• Personally I don’t know of any company that looks to minimize their return as much as possible. They try to price their product at the optimal point that the market can bear. Because of the business model of MLMs where they need to pay out a pre-determined percentage to distributors, that will definitely be cooked into the product price. But with any product that you purchase, if it requires a good amount of marketing or a distribution model, that will be cooked into the price as well. So at the end of the day, the MLM’s success will depend on the strength of the brand and product. Have a crappy product that only gets bought up by the distributors themselves and not by outside consumers? – that business will die off fast and yes, people at the bottom won’t do well. Have a great product that can only be exclusively bought through distributors and consumers are willing to pay for it? That’s sustainable.

          I think the term “overpriced” is a completely subjective thing. You can buy a bag that costs $19.99 or you can spend $25,000 to get something that looks similar but has a different name stamped on it. For some that $25,000 is worth every penny (even though I think it’s a complete waste). You can buy books on the same subject for $4.99 or $24.99, and with e-books it’s all digital. Cars, watches, cosmetics, shoes, haircuts, anything you name it has variation on price based on brand and what the market will pay for them, and none based on trying to be the cheapest out there.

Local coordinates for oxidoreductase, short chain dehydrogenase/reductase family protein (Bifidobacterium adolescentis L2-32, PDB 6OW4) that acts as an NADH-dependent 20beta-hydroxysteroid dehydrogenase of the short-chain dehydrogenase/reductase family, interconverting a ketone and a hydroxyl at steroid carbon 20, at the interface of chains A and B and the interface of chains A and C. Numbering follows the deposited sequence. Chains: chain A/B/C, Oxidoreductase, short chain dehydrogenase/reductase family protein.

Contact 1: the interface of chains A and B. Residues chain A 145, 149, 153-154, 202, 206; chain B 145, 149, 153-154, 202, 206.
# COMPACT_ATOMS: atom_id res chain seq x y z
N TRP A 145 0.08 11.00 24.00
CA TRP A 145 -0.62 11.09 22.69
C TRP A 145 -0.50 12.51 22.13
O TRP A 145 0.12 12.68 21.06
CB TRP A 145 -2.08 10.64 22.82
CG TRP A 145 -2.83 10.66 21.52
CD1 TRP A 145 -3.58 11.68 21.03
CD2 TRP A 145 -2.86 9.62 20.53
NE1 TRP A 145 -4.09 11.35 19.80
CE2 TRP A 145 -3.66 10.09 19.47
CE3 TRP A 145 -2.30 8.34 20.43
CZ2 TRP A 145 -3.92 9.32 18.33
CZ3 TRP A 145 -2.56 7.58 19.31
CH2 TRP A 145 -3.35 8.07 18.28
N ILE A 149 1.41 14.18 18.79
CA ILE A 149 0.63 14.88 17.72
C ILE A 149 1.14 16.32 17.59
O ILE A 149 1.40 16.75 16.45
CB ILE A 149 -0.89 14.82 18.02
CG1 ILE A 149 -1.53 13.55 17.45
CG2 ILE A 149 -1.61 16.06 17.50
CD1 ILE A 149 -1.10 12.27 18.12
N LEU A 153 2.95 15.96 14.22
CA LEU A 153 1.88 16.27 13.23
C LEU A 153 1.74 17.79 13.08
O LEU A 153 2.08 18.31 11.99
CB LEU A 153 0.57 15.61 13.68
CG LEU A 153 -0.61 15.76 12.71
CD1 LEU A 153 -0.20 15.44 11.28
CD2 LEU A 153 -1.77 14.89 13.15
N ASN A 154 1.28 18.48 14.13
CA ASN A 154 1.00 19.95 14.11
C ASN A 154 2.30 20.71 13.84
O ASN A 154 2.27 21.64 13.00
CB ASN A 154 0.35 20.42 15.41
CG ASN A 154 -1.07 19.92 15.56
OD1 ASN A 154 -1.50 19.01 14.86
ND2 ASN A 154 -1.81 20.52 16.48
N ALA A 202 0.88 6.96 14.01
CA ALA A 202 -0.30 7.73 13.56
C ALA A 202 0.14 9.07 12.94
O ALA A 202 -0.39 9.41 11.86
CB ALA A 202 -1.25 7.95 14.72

I definitely think that there are bad eggs in this industry but I think it’s hard to say it’s every single company. People need to do their homework and choose smartly (or not at all) as with starting any business or venture.

          By the way, I always warn people against MLMs that require you to stockpile inventory. Thanks for the comment.

          • Well, you must be part of one of the only “good” ones.

            And again, the pressure to buy more than you need or buy what you don’t need ($15 shampoo when I go down the street and get it for $8 or even $2.99) is immense (in many MLM businesses). Why spend $15, well you need the Volume points right, price be darned.

            There are way more MLM “horror” stories than success stories. Way more MLM “horror” stories than bad one-off, overpriced purchases from Nordstrom’s or Macy’s.